[show abstract][hide abstract] ABSTRACT: To assess the support needs, support resources, barriers to support, and preferences for support intervention for women with postpartum depression.
Multisite, exploratory, descriptive study in which qualitative data were collected on support needs, the availability of resources, perceived barriers to support, and preferences for support of women who have experienced symptoms of postpartum depression.
Conducted in Alberta and New Brunswick; mothers were interviewed individually (Alberta, n= 24; New Brunswick, n= 17) and in groups (Alberta, n= 5; New Brunswick, n= 6).
For most mothers, one-on-one support was preferred when postpartum depression is recognized. Group support should be available once the mothers start to feel better and are able to comfortably interact with other mothers in a group format. This suite of alternatives needs to be underpinned by concerted public education efforts.
[show abstract][hide abstract] ABSTRACT: To explore and describe primary care physicians' experiences in providing care to depressed patients and to increase understanding of the possibilities and constraints around diagnosing and treating depression in primary care.
Qualitative study using personal interviews.
A hospital region in eastern Canada.
A purposely diverse sample of 20 physicians chosen from among all 100 practising family physicians in the region.
Invitations were mailed to all physicians practising in the region. Twenty physicians were chosen from among the 39 physicians responding positively to the invitation. Location of practice, sex, and year of graduation from medical school were used as sampling criteria. The 20 physicians were then interviewed, and the interviews were audiotaped and transcribed verbatim. Data were analyzed using a constant comparative approach involving handwritten notes on transcripts and themes created using qualitative data analysis software.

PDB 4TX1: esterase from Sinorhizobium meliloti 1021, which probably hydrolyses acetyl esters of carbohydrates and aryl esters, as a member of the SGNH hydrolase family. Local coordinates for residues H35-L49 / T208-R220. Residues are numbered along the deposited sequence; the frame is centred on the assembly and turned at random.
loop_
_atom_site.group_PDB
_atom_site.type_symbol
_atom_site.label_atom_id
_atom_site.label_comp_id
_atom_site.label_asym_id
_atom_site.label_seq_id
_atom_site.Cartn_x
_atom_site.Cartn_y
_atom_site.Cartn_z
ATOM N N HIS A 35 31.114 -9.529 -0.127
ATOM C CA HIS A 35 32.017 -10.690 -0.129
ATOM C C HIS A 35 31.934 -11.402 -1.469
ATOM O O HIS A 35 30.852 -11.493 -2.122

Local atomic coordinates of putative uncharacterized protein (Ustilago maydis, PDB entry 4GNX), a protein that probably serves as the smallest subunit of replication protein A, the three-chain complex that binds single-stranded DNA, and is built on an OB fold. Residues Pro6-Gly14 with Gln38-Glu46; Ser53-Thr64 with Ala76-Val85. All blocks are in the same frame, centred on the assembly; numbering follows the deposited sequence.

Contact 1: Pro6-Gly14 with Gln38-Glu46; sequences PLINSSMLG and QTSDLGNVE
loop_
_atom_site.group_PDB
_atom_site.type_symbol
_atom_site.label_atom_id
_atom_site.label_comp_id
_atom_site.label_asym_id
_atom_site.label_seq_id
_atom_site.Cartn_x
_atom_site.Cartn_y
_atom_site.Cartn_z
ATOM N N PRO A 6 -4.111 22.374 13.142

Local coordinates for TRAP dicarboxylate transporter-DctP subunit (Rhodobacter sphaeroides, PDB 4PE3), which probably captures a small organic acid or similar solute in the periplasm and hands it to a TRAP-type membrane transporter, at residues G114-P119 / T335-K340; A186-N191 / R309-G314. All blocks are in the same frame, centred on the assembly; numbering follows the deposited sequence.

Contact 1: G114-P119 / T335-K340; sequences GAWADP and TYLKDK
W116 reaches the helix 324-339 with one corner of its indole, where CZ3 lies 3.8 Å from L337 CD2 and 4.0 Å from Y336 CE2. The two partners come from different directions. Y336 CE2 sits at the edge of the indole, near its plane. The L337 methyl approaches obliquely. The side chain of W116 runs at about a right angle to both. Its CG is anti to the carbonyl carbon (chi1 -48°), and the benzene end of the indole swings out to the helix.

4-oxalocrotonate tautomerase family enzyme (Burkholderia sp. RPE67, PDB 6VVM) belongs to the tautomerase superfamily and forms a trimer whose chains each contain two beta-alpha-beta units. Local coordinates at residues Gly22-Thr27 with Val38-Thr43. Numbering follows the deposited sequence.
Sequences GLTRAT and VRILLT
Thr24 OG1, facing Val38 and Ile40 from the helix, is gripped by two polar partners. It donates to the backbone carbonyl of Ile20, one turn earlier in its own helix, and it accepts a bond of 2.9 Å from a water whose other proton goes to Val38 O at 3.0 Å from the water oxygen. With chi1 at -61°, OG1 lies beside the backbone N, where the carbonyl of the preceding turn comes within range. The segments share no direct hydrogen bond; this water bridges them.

Three themes related to diagnosis emerged. The first concerns use of checklists. Physicians said they needed an efficient but effective means of diagnosing depression and often used diagnostic aids, such as checklists. Some physicians, however, were reluctant to use such aids. The second theme, interpersonal processes, involved the investment of time needed for diagnosing depression and the importance of establishing rapport. The final theme, intuition, revealed how some physicians relied on "gut sense" and years of experience to make a diagnosis.
Diagnosis of depression by primary care physicians involves a series of often complicated negotiations with patients. Such negotiations require expertise gained through experience, yet prior research has not recognized the intricacies of this diagnostic process. Our findings suggest that future research must recognize the complex and multidisciplinary nature of physicians' approaches to diagnosis of depression in order to better reflect how they practise.
Canadian family physician Médecin de famille canadien 09/2005; 51:1102-3. · 1.81 Impact Factor
[show abstract][hide abstract] ABSTRACT: This qualitative research aims to understand, from the standpoint of the family physician, the barriers to treating depression in the office setting. Three primary barriers to treating depression in the family physician's office were identified: systemic, physician-related, and patient-related. The systemic barriers involved the shortage of qualified, publicly-funded counsellors, lack of locally available counselling, and the cost of medication. Physician-related barriers included lack of time and expertise, and inadequacies of the reimbursement system. Patient-related barriers were rooted in the stigma attached to depression and failure to comply with treatment.
Canadian journal of community mental health = Revue canadienne de santé mentale communautaire 02/2004; 23(1):37-46.